Jason Goodwin experiences a high point of paternal pride thanks to a master craftsman, his son's tenacity and a loop of electrical flex.
Parental pride is a wonderful thing, but it’s not every day you can hope to get lobsters with it. I bless lockdown, my son Izzy and Mr Paul Fisher. For if you fancy building a boat — and why not? — that great man will sell you the complete plans for almost any kind of boat you can imagine, for a minor sum. Dinghies and dories, sailboats and rowboats, smacks and cobles and skiffs are his meat and drink.
He has the plans for 52 different kinds of dayboat. At one end, he has blueprints for a whopping 36ft yacht, the Loosemoose Sharpie, and, at the other, for a pram dinghy that comes in at 3ft 10in. What unites them, beyond the call of the sea, is that they are almost all built from a few sheets of exterior ply and a length of electric cable.
That’s how it began a few years back when Izzy built his first Selway Fisher canoe (Selway is Mr Fisher’s wife’s maiden name). The method is known as stitch and tape. You measure off the pattern onto sheets of exterior plywood, cut them out and then stitch them together with copper wire, stripped from the flex. The hull of the boat is drawn into shape, whereupon the seams can be taped over with epoxy and the stitches removed.
Izzy’s canoe sprang into existence almost overnight. There followed weeks of glueing and sanding, with gunwales bent by steaming over the kettle. It is true that a bump on the stable floor, where the canoe was assembled, mysteriously transferred itself to the finished craft, but, when it was painted and supplied with a paddle (diagrams provided), it took to the river like Hiawatha.
In time, that canoe was crushed by a visiting tree surgeon; this year, Izzy built it again. The plan to take it down the Stour, mooring at every riverside pub between Shaftesbury and Christchurch, was foiled by lockdown, but the time did, however, give Izzy the ease to contemplate something more ambitious. Once again, the kitchen floor was sequestered by marine ply in sheets and the pole barn became a boatyard.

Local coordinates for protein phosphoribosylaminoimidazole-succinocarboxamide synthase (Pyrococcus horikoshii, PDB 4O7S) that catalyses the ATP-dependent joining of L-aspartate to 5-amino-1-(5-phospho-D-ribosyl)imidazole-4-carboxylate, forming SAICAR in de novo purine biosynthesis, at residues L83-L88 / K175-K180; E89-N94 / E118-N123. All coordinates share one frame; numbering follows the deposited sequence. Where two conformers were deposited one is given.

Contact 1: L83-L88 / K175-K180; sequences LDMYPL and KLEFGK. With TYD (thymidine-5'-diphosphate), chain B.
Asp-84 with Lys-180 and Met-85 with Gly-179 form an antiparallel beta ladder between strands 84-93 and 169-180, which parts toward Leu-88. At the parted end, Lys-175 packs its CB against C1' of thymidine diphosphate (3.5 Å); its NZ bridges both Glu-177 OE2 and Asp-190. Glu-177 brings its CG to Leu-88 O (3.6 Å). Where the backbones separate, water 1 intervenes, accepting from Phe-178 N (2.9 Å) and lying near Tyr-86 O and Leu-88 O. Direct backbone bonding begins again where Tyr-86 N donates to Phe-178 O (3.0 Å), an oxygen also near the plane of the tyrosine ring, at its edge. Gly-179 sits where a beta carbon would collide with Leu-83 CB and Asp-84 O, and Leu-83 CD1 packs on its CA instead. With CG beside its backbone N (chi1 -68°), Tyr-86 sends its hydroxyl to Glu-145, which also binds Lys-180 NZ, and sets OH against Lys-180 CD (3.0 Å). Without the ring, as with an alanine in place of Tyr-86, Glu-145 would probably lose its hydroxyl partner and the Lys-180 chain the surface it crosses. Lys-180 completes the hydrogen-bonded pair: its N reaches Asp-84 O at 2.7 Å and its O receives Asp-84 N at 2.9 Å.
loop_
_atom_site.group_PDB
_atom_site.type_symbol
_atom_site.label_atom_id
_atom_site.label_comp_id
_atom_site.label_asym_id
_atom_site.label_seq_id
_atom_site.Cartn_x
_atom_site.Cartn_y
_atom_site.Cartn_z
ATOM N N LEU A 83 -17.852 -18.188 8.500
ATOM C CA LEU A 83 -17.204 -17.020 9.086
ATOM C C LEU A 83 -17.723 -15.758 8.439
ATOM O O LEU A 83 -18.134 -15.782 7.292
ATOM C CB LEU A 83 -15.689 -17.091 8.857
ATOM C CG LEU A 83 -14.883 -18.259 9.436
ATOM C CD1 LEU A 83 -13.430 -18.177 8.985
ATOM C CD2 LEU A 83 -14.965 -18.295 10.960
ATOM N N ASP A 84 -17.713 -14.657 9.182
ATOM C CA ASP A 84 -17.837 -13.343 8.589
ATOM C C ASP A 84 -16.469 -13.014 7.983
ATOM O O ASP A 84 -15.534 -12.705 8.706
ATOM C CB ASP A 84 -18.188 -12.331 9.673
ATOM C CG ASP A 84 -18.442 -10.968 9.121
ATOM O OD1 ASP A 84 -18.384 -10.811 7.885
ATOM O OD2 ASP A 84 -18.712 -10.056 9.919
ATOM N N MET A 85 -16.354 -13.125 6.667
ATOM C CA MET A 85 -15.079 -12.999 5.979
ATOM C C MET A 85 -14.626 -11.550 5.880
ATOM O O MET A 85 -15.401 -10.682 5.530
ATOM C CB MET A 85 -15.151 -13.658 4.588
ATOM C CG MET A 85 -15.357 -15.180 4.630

What emerged, springing into shape overnight like the canoe before it, was a Northumbrian coble. Mr Fisher bases his design on dinghies that plied the North Sea coast, fishing or foying — tending to larger ships. Izzy’s 12ft coble was broad beamed, steeply raked, with a generous high freeboard to part the choppy waters without getting everyone wet.
Furlough ended and Izzy went back to work, so boatbuilding had to be squeezed into the late-summer evenings. When everything was taped, he sheathed the hull in a woven sheet. He fitted seats. As summer faded and the first winds sprang up, he warped and steamed the gunwales.
At the end, he added a small keel and runners on either side, then left me to sand and paint the exterior with several white coats of Dulux Weathershield. The interior, dark and smooth as a box of Montecristos, we lacquered with five coats of varnish until it looked, to my mind, as dashing and elegant as a Venetian water taxi.
To move it, Izzy adapted an old trailer made from a scaffolding pole, using two pool noodles to spread the weight of the hull. And so we went to sea. We caught four mackerel. We have ridden out swells, cut a line tangled around the propeller, shared a beer and watched the sun set before racing into harbour at full throttle.
We have a lobster pot now and a shrewd idea of where to drop it. We will live, I think, like millionaires, thanks to Mr Fisher and a loop of electrical flex.
Jason Goodwin takes on the rats, and loses.
Jason Goodwin undertakes a family cycle ride along the Danube.
Jason Goodwin's efforts to transcribe his father's colourful life story are suffering all sorts of unusual interruptions.